Under the same time-frame, higher expansion of these three cell populations was obtained when cells were treated with 10 nM E2. Total amounts of CD133+/CD34+ (at day 7), CD133-/CD34+ (at day 14) and CD133+/CD34- (at day 14) cells were 18.7 ± 1.4, 9.2 ± 1.9, and 181.8 ± 20.4 fold higher in the presence of E2, respectively, than at day 1. The CD133+ cells are rare primitive stem cells usually representing less then 1% of the total mononuclear cell fraction. In addition to increased cell number, higher proportion of CD133+ cells were verified in 7-day cultures, particularly in the presence of E2 (Fig. 1B).
In order to determine whether these UCB stem cells retained their function after expansion, their clonogenic activity was examined in vitro. The amount of CFU of myeloid and endothelial type was increased by a factor of 100 and 20, respectively, after seven days in basal growth medium (SCF, IL3, IL6, and Flt3-ligand only). Such increment was enhanced nearly two fold after addition of 10 nM E2 (Fig.1C).
Genes involved in abrogation of CD133+/CD34+ cell quiescence
With the purpose of defining the pool of transcripts active in UCB CD133+/CD34+ stem cells, we performed a microarray hybridization using a platform containing more than 55,000 oligonucleotide probes representing all annotated human genes to date. Description of the bioarrays used is constantly updated by the manufacturer at the GEO database under the accession numbers GPL2895 and GPL2891. The starting total RNA used in the microarray hybridizations was extracted from freshly isolated, non-cultivated, CD133+/CD34+ cells, immediately after their purification from UCB. A typical microarray-based analysis of gene expression was applied in order to clarify the molecular events associated with their ex vivo expansion, under basal growth conditions.
A total of 851 up-regulated genes and 991 down-regulated genes were found, as a consequence of expansion for seven days in basal growth medium (day-7 vs. day-0 comparison). A myriad of biological processes and molecular functions could be related to these differentially expressed genes [see Additional file 1]. However, the overall representation of genes and corresponding annotated functions in the entire human genome may confer a bias when grouping genes based on functional similarity. Furthermore, a single gene may belong to multiple categories. Therefore, a statistical test was applied to find functional categories over-represented in the lists of differentially expressed genes, in attempt to distinguish processes and functions specifically associated with cell expansion from those present due to random chance.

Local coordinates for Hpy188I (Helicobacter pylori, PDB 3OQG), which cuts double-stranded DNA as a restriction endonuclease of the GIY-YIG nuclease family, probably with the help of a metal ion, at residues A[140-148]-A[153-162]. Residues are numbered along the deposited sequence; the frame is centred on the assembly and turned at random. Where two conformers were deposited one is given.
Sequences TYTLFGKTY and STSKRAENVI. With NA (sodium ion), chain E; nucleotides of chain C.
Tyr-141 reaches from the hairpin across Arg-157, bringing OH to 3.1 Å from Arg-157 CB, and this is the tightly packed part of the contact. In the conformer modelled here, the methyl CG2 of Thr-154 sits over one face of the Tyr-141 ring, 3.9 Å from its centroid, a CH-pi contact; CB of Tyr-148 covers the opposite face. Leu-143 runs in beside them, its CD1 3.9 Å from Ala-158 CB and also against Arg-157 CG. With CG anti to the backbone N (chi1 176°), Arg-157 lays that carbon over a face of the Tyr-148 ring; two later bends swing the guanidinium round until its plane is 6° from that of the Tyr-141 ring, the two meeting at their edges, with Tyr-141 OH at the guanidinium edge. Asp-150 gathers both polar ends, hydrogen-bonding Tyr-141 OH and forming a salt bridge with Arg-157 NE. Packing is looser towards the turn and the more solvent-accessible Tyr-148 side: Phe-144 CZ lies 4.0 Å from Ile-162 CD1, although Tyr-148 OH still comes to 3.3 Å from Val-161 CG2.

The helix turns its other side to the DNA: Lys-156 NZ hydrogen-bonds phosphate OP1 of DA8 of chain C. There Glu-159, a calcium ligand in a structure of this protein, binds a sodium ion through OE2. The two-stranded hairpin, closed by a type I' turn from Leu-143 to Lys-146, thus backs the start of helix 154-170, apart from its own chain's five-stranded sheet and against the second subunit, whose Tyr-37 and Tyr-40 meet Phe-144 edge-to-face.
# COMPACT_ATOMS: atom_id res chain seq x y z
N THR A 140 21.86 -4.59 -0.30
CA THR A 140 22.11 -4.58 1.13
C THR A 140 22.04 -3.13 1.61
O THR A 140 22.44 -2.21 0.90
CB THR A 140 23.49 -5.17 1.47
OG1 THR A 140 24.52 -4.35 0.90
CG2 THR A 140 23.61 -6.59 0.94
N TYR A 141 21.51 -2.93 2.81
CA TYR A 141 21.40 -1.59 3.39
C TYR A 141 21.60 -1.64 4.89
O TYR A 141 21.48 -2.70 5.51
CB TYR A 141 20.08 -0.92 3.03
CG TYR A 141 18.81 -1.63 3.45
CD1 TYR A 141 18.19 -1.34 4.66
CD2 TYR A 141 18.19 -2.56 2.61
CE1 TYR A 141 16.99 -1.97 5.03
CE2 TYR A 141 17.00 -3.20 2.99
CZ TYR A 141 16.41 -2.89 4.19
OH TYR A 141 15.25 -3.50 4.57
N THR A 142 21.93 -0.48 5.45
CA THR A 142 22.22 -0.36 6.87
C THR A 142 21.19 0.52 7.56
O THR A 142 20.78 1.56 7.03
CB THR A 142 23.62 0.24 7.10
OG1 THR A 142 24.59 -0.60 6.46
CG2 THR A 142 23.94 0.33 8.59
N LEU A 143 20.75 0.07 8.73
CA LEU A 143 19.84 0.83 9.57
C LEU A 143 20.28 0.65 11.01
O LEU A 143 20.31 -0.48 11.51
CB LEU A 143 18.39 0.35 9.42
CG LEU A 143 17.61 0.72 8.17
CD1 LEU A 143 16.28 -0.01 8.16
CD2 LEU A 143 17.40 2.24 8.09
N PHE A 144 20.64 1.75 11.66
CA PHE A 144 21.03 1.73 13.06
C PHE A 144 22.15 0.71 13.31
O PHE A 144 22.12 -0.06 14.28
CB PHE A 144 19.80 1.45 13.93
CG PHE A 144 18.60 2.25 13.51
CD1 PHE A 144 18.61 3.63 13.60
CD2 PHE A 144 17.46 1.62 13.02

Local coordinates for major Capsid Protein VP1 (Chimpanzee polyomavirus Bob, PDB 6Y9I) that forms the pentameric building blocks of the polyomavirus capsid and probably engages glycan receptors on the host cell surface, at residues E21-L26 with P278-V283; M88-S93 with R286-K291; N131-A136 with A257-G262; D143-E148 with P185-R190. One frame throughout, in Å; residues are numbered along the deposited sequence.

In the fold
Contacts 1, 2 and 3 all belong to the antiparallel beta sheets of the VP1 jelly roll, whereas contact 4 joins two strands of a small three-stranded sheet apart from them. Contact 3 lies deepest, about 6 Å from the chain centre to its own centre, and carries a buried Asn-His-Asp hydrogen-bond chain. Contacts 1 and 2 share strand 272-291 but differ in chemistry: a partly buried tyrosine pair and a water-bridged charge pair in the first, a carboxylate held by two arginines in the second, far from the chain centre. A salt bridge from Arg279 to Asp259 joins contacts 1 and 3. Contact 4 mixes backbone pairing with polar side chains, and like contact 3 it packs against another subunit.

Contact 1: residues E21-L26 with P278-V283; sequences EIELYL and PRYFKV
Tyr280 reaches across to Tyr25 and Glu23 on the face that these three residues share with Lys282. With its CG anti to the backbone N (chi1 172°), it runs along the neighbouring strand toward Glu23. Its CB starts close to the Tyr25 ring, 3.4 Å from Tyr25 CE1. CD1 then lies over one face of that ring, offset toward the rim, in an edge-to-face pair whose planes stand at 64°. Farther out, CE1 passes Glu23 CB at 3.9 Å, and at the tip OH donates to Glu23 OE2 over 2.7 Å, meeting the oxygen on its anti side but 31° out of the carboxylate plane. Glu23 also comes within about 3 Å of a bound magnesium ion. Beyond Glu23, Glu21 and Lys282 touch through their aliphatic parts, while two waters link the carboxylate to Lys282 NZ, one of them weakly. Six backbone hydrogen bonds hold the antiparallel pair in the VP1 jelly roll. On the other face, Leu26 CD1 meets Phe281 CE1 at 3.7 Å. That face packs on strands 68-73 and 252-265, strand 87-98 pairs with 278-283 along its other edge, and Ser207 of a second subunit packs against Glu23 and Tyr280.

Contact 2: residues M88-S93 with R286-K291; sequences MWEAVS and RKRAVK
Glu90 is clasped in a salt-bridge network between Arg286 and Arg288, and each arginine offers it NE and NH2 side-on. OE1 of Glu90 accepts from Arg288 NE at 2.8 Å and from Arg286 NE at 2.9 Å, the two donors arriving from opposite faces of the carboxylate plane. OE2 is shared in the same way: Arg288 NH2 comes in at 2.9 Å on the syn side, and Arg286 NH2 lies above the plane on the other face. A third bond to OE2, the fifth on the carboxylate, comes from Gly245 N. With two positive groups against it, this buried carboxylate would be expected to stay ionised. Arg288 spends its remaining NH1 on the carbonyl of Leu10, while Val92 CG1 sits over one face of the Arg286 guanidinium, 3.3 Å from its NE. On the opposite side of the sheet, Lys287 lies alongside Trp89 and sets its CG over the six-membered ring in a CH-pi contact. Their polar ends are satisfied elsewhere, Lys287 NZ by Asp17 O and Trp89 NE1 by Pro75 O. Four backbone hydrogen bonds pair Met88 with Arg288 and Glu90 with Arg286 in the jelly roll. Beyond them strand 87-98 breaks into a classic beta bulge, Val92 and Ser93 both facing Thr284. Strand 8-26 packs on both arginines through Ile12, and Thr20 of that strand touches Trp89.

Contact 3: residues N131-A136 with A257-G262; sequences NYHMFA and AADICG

Such classification strategy revealed that the list of up-regulated genes is specially enriched in genes functioning in primary metabolism (e.g. RNA synthesis and processing, protein metabolism, and ATP biosynthesis), while transcription regulation and signal transduction are over-represented among the down-regulated genes. Figure 2 summarizes the number of enriched genes, their corresponding molecular functions, and respective P-values for functional association, indicating that expansion of CD133+/CD34+ cells involves an intense metabolic activity and regulation of gene expression at all levels. The list of differentially expressed genes classified by enriched functional category is provided [see Additional file 2].
The largest enriched functional group consisted of over 100 transcription factors that were down-regulated during the basal growth condition tested. Most of them code for zinc finger (41%) and homeobox (20%) proteins, with many functioning in development control. The up-regulated group of genes was also enriched in transcription factors, mainly zinc fingers (45%) and basal transcription factors (10%) required for general transcription.
Enhanced CD133+/CD34+ cell expansion correlates with regulation of genes abnormally expressed in cancer
Since superior ex vivo expansion of CD133+/CD34+ cells was observed when cultivated in the presence of E2, the next step aimed at identifying the early on genes and regulatory pathways possibly accounting for such effect. The gene enrichment and functional classification analysis of a set of 394 genes showing greater than two fold differences in expression after 1h-treatment with 10 nM E2 (222 up- and 172 down-regulated), revealed that transcription regulation, protein modification/degradation, and signal transduction are over-represented classes in both up- and down-regulated gene lists (Table 1). In the transcription factor category, zinc fingers persisted as majority (60% of down-regulated and 39% of up-regulated genes). Almost half of the up-regulated zinc fingers are transcription repressors containing the CRAB domain, suggesting a tight control of gene expression.
One common trait observed for most genes comprising the over-represented functional classes regulated in CD133+/CD34+ cells by E2 is the abnormal expression in tumors. As shown in table 1, from the list of enriched functional categories, 82% of the up-regulated genes and 87% of the down-regulated genes are also deregulated in cancer, several of which having a role in tumorigenesis, according to in silico SAGE and literature data mining.